Up to two children ages 2 through 12 can ride for half-price with a full fare adult.

Tickets must be purchased online using promotion code V451. Amtrak noted that for those wishing to spend a night on the town, the last Hiawatha Service trains depart Chicago at 10:40 p.m. and Milwaukee at 11:10 p.m.

Passengers wanting to take a bicycle with them may do so for $5 and do not need to place their bike in a box. It can be handed to an Amtrak crew member at the baggage car.

Chicago Suburban Officials Focus on Freight Train Operations in Study of Hiawatha Expansion

April 18, 2017

Some north suburban Chicago public officials have decided to emphasize possible regulation of freight traffic rather than opposing a proposed expansion of Amtrak service between Chicago and Milwaukee.

In particular, officials in Lake Forest and Glenview are now backing away from their demand for a detailed environmental impact study of the Hiawatha expansion and instead are supporting having the Federal Railroad Administration study the effects of how freight trains operate in the corridor between Chicago and Rondout, Illinois.

The corridor is used by Amtrak, Metra commuter trains and Canadian Pacific freight trains.

The focus on freight operations came from the U.S. Environmental Protection Agency.

In earlier public hearings many residents and public officials expressed fears that CP freight trains would sit for lengthy periods of time adjacent to residential neighborhoods.

An FRA environmental assessment released last fall said the freights now sit north of Rondout waiting for permission to enter Union Pacific tracks in Northbrook.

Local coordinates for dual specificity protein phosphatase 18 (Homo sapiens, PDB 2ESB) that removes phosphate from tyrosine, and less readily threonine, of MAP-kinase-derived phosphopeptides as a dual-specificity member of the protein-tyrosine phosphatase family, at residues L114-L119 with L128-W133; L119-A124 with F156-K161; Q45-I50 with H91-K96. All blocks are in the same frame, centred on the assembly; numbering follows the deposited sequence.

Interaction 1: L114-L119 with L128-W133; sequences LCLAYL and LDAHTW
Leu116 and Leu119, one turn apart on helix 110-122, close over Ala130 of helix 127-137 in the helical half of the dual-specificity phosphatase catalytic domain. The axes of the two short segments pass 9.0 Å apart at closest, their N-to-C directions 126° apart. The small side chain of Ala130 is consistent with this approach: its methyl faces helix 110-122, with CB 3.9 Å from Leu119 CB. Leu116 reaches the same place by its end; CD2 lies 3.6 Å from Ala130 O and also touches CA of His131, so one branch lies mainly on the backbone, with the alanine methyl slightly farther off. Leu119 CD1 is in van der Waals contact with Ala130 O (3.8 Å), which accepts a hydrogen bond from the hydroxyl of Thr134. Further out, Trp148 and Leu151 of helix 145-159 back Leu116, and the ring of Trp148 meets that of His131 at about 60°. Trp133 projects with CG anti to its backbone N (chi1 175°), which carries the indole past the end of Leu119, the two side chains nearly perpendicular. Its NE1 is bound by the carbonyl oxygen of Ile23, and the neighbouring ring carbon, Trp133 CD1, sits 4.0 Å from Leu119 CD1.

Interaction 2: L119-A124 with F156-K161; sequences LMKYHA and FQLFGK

One proposal is to move the waiting area further south to a new siding that would be built in Northbrook.

The EPA has not formally asked the FRA to conduct a study, but instead raised raised concerns that it wants the FRA to address.

“Would extending sidings or adding new holding areas enable freight operators to run more trains?” the EPA wrote in comments on the assessment. “Would proposed changes allow freight trains to wait within the corridor for extended periods of time, since the project would provide a place to do so off the main-line track?”

Lake Forest City Manager Robert Kiely Jr. has been critical of the Wisconsin Department of Transportation and the Illinois Department of Transportation for not taking a closer look at CP freight operations.

Kiely said he wants answers to questions about the project’s effect on “air quality, emissions, noise and public safety.”

Glenview officials are asking how operation of trains might change at grade crossings.

Interim village manager Don Owen said “Now the (freight) trains pass at 40 to 60 miles an hour and it takes a few minutes. If they slow down or stop it could take 10 to 15 minutes to clear a grade crossing.”